It was unclear at first glance if the theme on resilience accorded well with the hedonic and eudemonic traditions of conceptualizing PMH. A recent systematic review identified ‘growth’, ‘personal resources’ and ‘social resources’ as conceptualizations of resilience within adult mental health research [25]. In this sense it is comparable with Ryff’s and Keyes’s dimensions of personal growth and environmental mastery [5] where in the former individuals seeks development as a person, and in the latter being able to tap into individual and surrounding resources. Nevertheless, several authors have also suggested to include definitions of PMH that encompassed skills and coping strategies to achieve wellbeing [8, 26, 27]. Vaillant also proposed a cross-cultural definition of PMH that included viewing mental health as resilience [28]. Furthermore, this might be a pertinent concept for our study participants in the context of psychotherapy as clients are usually distressed and are seeking help to resolve their issues and return to normality, or to ‘bounce back’.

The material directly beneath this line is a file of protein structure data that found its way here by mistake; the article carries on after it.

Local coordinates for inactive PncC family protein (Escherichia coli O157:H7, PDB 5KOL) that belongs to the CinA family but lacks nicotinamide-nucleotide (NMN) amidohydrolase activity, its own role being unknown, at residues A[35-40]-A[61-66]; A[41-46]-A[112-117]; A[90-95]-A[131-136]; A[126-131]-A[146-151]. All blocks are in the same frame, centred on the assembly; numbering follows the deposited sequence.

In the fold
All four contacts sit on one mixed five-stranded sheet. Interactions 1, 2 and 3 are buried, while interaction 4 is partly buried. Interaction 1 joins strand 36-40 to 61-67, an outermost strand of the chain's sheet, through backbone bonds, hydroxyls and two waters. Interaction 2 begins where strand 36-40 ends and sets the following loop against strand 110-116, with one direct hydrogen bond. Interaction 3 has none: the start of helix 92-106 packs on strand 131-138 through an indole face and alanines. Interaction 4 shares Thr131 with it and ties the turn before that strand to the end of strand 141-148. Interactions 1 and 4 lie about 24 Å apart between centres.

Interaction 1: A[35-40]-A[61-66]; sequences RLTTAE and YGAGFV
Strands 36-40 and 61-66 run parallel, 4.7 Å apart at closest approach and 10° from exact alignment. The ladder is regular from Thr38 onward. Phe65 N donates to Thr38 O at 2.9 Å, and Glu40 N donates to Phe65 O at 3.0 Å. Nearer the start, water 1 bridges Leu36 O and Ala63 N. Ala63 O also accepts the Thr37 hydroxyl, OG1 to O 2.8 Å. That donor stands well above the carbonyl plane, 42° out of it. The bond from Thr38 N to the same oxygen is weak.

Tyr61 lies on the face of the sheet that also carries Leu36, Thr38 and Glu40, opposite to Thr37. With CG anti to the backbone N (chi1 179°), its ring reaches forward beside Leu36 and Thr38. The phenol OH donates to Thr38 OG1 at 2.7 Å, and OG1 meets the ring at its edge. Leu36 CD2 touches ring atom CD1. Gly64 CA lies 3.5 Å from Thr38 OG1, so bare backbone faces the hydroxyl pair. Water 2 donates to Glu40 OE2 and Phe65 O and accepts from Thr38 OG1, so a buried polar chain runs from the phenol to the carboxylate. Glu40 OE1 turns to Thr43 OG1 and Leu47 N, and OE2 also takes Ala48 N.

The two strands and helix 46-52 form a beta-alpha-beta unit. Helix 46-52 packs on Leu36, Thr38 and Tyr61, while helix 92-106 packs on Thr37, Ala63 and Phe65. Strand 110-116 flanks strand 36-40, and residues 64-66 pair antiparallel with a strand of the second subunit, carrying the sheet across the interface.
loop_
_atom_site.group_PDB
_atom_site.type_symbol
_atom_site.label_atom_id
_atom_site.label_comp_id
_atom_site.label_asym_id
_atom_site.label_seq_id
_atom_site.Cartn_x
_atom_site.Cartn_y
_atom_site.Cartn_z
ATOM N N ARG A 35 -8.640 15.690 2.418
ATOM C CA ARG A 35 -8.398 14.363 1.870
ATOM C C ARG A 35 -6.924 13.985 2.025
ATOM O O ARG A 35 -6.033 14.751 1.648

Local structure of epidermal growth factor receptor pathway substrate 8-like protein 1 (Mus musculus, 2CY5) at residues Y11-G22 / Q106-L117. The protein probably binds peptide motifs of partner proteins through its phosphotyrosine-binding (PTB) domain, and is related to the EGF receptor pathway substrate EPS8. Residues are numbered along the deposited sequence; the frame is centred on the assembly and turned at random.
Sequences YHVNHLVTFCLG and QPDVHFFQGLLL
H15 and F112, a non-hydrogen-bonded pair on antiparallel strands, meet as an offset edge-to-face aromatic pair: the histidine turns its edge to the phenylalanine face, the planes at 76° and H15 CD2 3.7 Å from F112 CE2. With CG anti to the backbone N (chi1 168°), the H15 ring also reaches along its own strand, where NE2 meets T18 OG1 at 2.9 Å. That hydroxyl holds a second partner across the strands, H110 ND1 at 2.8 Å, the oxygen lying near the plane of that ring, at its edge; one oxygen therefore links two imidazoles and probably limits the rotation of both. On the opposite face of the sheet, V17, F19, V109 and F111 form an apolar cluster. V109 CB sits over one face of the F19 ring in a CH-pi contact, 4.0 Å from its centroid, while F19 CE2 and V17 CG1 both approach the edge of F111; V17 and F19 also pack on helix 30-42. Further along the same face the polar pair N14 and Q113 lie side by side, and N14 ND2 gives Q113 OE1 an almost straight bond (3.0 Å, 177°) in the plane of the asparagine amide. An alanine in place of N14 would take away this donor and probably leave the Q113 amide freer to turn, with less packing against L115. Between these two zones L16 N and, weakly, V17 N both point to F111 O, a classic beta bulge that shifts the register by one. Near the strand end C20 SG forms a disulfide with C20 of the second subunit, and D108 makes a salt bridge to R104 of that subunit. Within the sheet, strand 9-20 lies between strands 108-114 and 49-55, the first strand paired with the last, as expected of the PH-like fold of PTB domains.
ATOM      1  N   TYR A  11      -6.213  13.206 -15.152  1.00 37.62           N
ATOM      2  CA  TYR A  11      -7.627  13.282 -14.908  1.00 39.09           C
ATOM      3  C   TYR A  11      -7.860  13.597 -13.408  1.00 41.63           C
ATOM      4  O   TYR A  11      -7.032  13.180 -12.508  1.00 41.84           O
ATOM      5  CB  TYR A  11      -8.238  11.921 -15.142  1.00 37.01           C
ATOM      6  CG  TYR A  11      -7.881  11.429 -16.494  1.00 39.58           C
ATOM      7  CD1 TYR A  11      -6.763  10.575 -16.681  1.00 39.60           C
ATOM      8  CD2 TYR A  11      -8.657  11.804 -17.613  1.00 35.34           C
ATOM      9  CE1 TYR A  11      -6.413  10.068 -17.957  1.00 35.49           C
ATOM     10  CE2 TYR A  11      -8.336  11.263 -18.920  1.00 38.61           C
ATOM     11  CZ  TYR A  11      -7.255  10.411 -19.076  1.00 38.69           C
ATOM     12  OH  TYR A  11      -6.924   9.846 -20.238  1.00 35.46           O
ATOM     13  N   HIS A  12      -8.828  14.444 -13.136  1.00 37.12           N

Results from this study showed that psychotherapists in our study, whose self-reported primary psychotherapeutic orientation was not amongst those in the fourth wave of psychotherapies (value- and virtue-oriented approaches such as positive psychology interventions, loving-kindness and compassion meditation and spiritually informed therapies; see [9]), generally see the value and potential in introducing PMH to their clients. However, PMH being novel and a ‘new science’ for some participants, unfamiliarity with it might act as a barrier for application in clinical settings. For one, some participants raised a point on the limitation of its use among clients presenting with more severe conditions. At this point, it might be worth highlighting that studies have been conducted among clinical samples which included patients with major depressive disorder and schizophrenia, and they provided preliminary evidence on the effectiveness of wellbeing interventions in improving wellbeing and reducing distress [11, 17, 29], with effects comparable with those of conventional cognitive behavioral therapy [30]. A qualitative study conducted among service users with psychosis to investigate their experience of positive psychotherapy also reported promising results. Feedback given was generally positive and participants provided instances of how the intervention supported them in making significant changes to their work and life domains [31]. In all, these studies lend support for the application of PMH interventions and incorporating them into psychotherapy practice.